Henry’s law description of the partition of an analyte i over the gas phase and liquid phase is the ratio of mole fractions in the vapor phase (γi) and the liquid phase (xi):
Fugacity coefficient φi is a measure for deviation from ideal gas law. The activity coefficient equals one in a pure liquid or γii = 1, whereas pure vapor fugacity coefficient φi is not. Daltons’s law states the gas law would hold³ for vapor molecules and φi =1. Hence follows:
Ideal binary mixtures like Benzene (1) Toluene (2) have activity coefficients γ12= γ21 = 1 .Total pressure Ptot is related with volume VG containing total amount nG [mole] of carrier gas at temperature T by ideal gas law:
ideal gas law [J]
This law applies to carrier gases below 30 bar. Molar volume is out of fashion today but between 1900 and 1940 it was a popular concept. Liquid molar volume V L, used today in activity coefficient equations, is defined with molar mass M L and density ρL :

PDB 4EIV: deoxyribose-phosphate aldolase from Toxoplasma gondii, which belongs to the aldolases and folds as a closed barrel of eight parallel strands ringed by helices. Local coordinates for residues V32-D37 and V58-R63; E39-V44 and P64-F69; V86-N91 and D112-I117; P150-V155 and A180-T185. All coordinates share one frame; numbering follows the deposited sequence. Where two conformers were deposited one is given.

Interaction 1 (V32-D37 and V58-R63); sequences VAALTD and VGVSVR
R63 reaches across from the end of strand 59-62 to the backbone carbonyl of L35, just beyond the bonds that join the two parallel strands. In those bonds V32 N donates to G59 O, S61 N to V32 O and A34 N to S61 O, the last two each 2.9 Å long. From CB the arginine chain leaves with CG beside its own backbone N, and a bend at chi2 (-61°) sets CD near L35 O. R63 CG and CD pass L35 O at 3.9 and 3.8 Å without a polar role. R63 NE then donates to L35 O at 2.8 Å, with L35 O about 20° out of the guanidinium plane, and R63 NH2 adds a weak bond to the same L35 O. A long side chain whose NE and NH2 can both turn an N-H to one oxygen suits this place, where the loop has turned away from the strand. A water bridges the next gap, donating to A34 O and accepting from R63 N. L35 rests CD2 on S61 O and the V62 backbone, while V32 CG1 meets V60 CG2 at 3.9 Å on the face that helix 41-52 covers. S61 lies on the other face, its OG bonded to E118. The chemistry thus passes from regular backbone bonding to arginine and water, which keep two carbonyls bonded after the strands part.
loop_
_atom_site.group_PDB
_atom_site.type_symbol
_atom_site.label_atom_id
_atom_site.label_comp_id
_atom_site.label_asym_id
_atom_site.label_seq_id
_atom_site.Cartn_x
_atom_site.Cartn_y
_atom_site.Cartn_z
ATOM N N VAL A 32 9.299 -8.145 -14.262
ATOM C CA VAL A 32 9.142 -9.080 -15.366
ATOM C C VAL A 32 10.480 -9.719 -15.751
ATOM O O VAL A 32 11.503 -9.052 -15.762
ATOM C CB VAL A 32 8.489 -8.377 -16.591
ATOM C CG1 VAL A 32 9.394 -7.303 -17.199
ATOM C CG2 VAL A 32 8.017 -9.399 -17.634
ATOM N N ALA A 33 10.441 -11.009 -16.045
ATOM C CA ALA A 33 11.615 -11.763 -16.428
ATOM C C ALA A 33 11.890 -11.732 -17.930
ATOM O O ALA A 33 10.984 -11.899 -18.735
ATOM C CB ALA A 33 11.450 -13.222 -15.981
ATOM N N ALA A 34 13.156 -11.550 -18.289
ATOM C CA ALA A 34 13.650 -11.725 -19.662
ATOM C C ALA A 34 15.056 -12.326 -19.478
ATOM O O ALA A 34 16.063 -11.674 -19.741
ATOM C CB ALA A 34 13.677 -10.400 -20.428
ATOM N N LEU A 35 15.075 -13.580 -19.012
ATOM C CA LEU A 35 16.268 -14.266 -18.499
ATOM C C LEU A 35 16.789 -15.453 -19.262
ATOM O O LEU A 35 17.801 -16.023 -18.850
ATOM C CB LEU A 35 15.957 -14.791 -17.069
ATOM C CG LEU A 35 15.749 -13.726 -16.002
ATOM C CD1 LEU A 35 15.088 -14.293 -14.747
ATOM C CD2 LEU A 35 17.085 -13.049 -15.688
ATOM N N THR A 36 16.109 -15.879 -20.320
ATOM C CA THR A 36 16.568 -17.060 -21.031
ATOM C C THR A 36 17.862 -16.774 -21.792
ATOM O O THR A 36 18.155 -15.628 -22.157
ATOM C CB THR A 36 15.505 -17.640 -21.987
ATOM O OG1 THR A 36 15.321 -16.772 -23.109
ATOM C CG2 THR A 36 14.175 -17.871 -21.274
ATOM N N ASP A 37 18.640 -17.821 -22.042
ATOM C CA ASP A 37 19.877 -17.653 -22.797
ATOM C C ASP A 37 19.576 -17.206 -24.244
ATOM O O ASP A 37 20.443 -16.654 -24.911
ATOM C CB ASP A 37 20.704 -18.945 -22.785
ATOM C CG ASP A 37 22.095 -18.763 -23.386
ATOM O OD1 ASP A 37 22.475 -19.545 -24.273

liquid molar volume [mL/mol]
Molar volume V L divided by the Avogadro number is supposed to equal molecular volume, assuming free intermolecular volume can be neglected in liquids. Note that molar mass times moles is mass: nLM L = mL.
Gas molar volume V G is defined with gas volume VG and ideal gas law:
gas molar volume [mL/mol]
Unclear PV=RT statements arise from this molar gas volume!
2.Phase ratio of GLC retention time
The volume ratio of stationary phase VL to mobile phase VG can be derived from capillary inner diameter dc and liquid film thickness df using the cylinder volume equation:
phase ratio [-]
Phase ratio β is independent of column length L. Temperature may change β in case of different thermal expansion of fused silica to change dc and the stationary phase polymer to change df . However, β is always assumed to be temperature independent.
3.GLC retention time